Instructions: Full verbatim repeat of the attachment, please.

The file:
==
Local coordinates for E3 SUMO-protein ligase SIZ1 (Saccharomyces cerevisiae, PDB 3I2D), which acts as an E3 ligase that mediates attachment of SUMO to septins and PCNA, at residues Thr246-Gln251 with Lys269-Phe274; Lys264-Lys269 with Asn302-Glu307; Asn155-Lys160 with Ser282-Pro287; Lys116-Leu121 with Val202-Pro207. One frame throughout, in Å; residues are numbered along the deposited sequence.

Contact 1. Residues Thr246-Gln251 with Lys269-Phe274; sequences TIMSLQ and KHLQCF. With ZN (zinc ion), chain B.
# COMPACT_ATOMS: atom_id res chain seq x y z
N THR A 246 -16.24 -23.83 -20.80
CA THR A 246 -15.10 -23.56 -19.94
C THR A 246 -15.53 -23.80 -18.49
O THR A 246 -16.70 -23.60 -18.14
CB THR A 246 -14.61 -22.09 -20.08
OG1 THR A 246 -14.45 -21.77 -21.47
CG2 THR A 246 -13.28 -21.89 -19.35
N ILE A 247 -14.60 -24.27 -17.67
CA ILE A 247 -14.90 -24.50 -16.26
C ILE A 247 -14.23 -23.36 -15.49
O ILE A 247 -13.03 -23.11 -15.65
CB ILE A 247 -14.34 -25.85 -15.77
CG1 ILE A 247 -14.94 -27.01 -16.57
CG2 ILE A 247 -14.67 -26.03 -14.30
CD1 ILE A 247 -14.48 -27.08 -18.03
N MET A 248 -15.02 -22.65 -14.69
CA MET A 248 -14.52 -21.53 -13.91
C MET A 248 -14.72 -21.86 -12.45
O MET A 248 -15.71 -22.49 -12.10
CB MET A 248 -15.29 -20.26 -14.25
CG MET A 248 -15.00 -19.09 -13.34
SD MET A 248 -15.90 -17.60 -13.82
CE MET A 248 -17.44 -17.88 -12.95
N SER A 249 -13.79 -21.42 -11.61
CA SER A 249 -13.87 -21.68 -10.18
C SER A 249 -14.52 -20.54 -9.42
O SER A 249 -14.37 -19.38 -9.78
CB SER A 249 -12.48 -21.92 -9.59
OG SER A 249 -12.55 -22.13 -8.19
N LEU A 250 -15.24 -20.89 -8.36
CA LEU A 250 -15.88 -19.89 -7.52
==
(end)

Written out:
Local coordinates for E3 SUMO-protein ligase SIZ1 (Saccharomyces cerevisiae, PDB 3I2D), which acts as an E3 ligase that mediates attachment of SUMO to septins and PCNA, at residues Thr246-Gln251 with Lys269-Phe274; Lys264-Lys269 with Asn302-Glu307; Asn155-Lys160 with Ser282-Pro287; Lys116-Leu121 with Val202-Pro207. One frame throughout, in Å; residues are numbered along the deposited sequence.

Contact 1. Residues Thr246-Gln251 with Lys269-Phe274; sequences TIMSLQ and KHLQCF. With ZN (zinc ion), chain B.
# COMPACT_ATOMS: atom_id res chain seq x y z
N THR A 246 -16.24 -23.83 -20.80
CA THR A 246 -15.10 -23.56 -19.94
C THR A 246 -15.53 -23.80 -18.49
O THR A 246 -16.70 -23.60 -18.14
CB THR A 246 -14.61 -22.09 -20.08
OG1 THR A 246 -14.45 -21.77 -21.47
CG2 THR A 246 -13.28 -21.89 -19.35
N ILE A 247 -14.60 -24.27 -17.67
CA ILE A 247 -14.90 -24.50 -16.26
C ILE A 247 -14.23 -23.36 -15.49
O ILE A 247 -13.03 -23.11 -15.65
CB ILE A 247 -14.34 -25.85 -15.77
CG1 ILE A 247 -14.94 -27.01 -16.57
CG2 ILE A 247 -14.67 -26.03 -14.30
CD1 ILE A 247 -14.48 -27.08 -18.03
N MET A 248 -15.02 -22.65 -14.69
CA MET A 248 -14.52 -21.53 -13.91
C MET A 248 -14.72 -21.86 -12.45
O MET A 248 -15.71 -22.49 -12.10
CB MET A 248 -15.29 -20.26 -14.25
CG MET A 248 -15.00 -19.09 -13.34
SD MET A 248 -15.90 -17.60 -13.82
CE MET A 248 -17.44 -17.88 -12.95
N SER A 249 -13.79 -21.42 -11.61
CA SER A 249 -13.87 -21.68 -10.18
C SER A 249 -14.52 -20.54 -9.42
O SER A 249 -14.37 -19.38 -9.78
CB SER A 249 -12.48 -21.92 -9.59
OG SER A 249 -12.55 -22.13 -8.19
N LEU A 250 -15.24 -20.89 -8.36
CA LEU A 250 -15.88 -19.89 -7.52